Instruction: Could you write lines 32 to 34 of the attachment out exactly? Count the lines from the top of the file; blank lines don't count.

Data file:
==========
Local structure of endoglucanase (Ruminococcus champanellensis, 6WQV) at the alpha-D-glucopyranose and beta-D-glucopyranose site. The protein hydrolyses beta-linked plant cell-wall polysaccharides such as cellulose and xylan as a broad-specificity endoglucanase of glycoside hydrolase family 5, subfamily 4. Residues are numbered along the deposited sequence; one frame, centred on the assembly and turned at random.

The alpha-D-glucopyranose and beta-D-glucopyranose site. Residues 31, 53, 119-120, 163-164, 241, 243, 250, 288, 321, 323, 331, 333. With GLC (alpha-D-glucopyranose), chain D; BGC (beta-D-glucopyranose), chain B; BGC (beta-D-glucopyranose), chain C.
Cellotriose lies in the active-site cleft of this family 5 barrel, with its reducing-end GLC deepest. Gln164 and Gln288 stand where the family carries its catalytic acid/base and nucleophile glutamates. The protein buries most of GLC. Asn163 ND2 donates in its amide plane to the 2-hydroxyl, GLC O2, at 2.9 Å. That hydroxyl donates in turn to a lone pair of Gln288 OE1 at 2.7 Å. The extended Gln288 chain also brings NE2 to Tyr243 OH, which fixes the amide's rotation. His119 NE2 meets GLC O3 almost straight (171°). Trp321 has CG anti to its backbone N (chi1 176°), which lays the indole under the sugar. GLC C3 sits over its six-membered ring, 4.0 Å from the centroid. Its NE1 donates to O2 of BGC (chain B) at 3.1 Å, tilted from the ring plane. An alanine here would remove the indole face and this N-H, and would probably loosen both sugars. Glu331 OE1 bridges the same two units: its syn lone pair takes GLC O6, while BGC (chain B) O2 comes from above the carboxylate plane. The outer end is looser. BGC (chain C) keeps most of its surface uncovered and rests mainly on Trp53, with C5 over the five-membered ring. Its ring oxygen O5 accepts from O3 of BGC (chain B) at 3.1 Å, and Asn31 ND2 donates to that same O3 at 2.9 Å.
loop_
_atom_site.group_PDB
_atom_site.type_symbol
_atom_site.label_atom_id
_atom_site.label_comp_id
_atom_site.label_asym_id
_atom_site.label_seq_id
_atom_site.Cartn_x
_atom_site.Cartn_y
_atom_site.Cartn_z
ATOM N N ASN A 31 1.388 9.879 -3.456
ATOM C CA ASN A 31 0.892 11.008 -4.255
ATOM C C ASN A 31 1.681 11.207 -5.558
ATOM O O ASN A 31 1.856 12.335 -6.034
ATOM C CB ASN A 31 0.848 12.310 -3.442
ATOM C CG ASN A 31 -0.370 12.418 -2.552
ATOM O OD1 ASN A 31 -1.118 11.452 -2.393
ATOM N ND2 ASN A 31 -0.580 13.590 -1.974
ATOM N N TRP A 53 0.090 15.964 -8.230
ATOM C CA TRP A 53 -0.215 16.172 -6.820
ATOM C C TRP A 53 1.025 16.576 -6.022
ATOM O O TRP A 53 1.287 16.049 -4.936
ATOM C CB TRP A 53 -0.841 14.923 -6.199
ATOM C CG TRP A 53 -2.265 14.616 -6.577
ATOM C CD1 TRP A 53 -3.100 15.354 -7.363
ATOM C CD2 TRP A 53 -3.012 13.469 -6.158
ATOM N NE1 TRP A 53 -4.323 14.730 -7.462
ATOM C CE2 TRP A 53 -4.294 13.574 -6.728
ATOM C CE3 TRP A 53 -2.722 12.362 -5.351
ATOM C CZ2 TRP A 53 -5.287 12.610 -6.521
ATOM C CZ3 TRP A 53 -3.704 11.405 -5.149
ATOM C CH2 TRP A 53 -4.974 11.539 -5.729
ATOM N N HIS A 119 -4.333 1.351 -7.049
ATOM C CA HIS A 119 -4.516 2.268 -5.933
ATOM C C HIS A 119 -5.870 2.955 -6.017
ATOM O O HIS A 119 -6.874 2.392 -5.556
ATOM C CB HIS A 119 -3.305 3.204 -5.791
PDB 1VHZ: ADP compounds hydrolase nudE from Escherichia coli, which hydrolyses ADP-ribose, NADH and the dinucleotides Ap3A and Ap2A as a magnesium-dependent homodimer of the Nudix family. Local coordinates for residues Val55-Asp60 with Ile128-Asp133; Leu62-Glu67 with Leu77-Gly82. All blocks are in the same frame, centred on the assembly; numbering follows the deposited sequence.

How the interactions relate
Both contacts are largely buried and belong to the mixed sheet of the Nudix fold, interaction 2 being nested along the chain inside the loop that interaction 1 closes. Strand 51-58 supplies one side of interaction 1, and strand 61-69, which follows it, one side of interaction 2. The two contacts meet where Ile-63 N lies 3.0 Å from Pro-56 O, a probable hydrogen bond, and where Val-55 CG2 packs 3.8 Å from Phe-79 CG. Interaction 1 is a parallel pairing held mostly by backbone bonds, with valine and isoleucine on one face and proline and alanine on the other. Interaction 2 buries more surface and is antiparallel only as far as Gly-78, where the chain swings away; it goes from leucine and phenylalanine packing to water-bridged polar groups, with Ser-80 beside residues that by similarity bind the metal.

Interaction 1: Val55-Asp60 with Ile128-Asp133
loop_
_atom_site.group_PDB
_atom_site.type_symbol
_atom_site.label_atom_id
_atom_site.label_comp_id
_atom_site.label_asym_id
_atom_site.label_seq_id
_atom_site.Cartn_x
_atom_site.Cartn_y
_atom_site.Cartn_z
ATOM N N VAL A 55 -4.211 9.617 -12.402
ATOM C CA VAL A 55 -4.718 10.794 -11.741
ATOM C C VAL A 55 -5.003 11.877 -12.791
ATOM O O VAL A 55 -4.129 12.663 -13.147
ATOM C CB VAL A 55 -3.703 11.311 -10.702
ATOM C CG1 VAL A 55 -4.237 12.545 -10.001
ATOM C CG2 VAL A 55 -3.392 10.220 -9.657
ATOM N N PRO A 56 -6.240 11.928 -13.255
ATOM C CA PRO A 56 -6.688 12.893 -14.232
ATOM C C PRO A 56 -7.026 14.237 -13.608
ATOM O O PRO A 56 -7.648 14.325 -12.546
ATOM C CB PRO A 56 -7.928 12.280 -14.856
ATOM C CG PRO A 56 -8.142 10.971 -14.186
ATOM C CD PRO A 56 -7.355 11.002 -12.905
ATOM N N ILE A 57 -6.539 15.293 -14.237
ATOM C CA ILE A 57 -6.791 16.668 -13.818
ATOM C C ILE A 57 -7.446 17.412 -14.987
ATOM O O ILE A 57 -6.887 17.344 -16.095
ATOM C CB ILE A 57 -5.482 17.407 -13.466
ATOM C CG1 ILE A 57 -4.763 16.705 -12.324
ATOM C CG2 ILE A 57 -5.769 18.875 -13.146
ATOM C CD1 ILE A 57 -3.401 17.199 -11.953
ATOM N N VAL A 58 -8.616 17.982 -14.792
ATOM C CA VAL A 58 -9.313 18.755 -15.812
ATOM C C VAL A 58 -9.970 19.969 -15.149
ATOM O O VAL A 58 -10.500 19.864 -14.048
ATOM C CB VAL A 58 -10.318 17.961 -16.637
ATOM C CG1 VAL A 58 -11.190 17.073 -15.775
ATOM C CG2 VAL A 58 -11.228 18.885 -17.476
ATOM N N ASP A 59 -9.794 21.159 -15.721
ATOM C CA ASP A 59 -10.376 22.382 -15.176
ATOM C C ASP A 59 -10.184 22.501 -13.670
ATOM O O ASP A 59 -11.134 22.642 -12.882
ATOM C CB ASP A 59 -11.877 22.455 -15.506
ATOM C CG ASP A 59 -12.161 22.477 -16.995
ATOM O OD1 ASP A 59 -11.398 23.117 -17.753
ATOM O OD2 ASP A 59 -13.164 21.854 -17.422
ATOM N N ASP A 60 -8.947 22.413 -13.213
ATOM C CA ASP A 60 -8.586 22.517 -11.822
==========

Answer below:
ATOM C CE3 TRP A 53 -2.722 12.362 -5.351
ATOM C CZ2 TRP A 53 -5.287 12.610 -6.521
ATOM C CZ3 TRP A 53 -3.704 11.405 -5.149